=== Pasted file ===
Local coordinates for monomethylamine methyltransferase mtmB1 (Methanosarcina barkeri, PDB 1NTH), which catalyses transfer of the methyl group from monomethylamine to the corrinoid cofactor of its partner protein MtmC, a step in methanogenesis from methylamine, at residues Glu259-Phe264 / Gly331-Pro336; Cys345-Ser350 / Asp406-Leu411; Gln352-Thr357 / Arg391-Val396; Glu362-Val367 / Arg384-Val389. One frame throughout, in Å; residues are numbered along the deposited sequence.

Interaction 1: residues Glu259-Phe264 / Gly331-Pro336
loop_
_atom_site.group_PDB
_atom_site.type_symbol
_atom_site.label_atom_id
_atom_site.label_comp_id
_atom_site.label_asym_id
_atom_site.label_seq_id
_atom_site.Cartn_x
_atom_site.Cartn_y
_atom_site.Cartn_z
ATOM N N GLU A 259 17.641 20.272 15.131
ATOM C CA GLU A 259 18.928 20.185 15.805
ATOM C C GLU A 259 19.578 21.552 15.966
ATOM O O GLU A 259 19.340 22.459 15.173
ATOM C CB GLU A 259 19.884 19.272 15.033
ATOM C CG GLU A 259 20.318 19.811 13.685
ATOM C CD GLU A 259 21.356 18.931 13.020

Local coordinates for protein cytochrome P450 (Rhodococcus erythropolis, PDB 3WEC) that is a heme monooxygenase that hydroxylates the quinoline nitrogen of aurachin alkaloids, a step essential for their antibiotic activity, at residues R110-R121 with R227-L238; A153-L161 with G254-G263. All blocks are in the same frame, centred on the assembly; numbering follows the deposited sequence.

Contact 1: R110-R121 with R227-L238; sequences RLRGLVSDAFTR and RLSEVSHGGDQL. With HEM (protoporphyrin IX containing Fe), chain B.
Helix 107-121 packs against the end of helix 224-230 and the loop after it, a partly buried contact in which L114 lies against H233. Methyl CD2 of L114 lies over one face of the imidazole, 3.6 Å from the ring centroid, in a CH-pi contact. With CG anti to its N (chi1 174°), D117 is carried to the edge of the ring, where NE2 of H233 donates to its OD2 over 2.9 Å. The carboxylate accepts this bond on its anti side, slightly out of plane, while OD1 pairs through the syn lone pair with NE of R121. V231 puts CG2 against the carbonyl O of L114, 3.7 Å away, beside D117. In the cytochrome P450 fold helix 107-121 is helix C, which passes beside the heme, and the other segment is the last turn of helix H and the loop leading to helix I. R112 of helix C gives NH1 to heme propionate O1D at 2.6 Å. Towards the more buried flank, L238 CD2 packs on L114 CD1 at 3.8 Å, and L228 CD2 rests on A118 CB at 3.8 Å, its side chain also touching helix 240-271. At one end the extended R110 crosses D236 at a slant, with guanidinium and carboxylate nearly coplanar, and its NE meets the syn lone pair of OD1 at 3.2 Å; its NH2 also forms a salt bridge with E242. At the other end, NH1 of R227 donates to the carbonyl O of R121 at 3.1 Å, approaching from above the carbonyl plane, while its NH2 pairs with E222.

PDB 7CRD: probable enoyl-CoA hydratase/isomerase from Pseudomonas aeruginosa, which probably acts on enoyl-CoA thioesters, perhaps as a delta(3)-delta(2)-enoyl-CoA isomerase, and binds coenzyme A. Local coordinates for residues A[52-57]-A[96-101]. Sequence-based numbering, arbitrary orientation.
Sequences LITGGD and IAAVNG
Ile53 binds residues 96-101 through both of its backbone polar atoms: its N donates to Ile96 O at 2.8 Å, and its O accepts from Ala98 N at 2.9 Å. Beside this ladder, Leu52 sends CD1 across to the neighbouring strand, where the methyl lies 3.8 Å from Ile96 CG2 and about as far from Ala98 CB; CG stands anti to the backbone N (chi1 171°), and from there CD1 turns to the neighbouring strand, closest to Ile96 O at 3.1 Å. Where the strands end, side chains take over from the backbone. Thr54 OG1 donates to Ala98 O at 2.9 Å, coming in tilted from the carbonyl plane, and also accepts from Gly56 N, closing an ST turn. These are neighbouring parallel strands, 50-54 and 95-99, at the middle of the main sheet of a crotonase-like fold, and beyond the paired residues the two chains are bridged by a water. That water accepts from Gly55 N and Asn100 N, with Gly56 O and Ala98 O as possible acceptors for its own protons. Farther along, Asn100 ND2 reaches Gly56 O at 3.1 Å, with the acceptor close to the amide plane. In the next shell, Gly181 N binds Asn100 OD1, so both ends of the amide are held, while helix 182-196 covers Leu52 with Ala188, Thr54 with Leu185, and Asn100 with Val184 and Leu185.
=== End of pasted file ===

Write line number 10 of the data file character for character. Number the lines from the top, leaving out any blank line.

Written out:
_atom_site.Cartn_x